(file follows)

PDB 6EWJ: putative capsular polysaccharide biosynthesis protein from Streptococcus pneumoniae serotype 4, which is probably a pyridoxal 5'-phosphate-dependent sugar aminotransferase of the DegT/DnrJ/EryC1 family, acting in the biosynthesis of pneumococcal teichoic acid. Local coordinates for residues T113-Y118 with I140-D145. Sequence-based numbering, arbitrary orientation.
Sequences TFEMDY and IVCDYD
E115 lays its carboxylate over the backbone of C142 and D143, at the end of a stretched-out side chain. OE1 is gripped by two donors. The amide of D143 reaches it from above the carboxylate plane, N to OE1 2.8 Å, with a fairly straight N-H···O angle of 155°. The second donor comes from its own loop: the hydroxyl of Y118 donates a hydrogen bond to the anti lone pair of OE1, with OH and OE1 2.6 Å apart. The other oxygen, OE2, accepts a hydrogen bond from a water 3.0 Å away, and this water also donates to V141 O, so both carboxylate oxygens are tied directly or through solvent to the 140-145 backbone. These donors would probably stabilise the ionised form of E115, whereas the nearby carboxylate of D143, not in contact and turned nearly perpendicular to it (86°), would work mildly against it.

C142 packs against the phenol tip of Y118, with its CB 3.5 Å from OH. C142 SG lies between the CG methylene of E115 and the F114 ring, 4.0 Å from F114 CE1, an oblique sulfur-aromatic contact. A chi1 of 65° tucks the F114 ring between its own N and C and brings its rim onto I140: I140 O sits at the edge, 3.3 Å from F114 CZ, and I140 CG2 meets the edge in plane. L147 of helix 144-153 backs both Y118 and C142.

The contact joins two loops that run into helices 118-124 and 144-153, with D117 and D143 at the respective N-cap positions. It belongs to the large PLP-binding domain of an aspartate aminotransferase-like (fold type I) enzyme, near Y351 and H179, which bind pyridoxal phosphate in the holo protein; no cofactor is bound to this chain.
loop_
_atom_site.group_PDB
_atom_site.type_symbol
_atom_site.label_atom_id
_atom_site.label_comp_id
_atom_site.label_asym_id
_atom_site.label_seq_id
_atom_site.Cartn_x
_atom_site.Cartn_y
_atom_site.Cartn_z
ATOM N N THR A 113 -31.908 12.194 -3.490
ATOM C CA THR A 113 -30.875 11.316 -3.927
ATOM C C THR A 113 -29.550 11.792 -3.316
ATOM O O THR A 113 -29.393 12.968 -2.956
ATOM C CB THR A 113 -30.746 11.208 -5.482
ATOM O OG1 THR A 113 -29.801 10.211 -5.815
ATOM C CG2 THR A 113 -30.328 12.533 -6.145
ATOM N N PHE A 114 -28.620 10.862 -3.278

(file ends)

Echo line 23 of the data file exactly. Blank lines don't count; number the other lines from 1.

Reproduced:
ATOM N N PHE A 114 -28.620 10.862 -3.278